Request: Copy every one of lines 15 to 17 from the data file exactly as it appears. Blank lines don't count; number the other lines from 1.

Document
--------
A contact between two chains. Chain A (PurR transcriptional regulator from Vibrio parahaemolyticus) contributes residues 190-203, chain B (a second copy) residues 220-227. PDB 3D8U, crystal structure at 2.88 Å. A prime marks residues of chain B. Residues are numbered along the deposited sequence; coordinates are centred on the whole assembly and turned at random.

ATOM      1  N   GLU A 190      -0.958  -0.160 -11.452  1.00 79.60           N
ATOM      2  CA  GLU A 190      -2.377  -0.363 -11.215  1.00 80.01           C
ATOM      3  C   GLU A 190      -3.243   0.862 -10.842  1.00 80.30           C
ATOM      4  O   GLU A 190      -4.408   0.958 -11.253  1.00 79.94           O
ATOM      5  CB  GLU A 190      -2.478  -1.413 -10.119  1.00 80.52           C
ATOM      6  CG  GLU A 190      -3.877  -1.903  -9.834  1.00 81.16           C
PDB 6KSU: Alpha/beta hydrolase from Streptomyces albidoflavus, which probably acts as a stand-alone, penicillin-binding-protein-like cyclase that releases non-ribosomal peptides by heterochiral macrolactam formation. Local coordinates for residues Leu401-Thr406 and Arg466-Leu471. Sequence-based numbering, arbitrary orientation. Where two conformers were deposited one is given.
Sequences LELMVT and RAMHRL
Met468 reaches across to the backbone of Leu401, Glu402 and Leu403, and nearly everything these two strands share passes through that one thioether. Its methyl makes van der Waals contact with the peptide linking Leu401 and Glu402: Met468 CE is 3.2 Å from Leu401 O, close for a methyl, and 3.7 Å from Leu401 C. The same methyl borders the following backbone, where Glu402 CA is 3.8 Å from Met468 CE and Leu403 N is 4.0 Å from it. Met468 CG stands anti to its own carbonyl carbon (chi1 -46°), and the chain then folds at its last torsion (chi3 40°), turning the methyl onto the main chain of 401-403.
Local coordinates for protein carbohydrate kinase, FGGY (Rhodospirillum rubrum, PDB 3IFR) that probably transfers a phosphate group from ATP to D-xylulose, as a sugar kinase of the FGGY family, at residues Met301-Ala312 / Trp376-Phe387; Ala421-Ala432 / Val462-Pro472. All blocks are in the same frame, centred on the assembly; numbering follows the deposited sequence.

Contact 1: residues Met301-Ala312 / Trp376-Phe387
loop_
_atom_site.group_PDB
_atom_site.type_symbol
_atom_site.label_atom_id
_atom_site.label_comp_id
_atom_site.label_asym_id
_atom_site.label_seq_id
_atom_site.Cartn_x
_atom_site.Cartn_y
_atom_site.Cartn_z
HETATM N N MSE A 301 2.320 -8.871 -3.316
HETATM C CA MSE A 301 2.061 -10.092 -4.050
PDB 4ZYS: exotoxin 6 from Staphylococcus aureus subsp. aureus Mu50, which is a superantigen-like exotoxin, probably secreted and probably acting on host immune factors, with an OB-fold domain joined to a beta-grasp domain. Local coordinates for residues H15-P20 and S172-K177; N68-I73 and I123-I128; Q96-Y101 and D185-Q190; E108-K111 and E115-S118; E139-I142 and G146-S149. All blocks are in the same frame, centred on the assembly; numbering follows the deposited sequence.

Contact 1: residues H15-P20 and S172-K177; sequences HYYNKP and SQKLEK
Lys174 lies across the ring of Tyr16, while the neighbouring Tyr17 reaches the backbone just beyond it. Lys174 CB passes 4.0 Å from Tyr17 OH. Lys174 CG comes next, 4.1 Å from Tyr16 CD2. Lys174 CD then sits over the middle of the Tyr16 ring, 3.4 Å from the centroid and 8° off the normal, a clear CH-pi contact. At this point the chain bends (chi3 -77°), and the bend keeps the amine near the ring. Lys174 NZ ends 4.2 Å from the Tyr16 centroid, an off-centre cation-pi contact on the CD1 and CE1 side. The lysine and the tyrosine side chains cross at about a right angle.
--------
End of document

_atom_site.type_symbol
_atom_site.label_atom_id
_atom_site.label_comp_id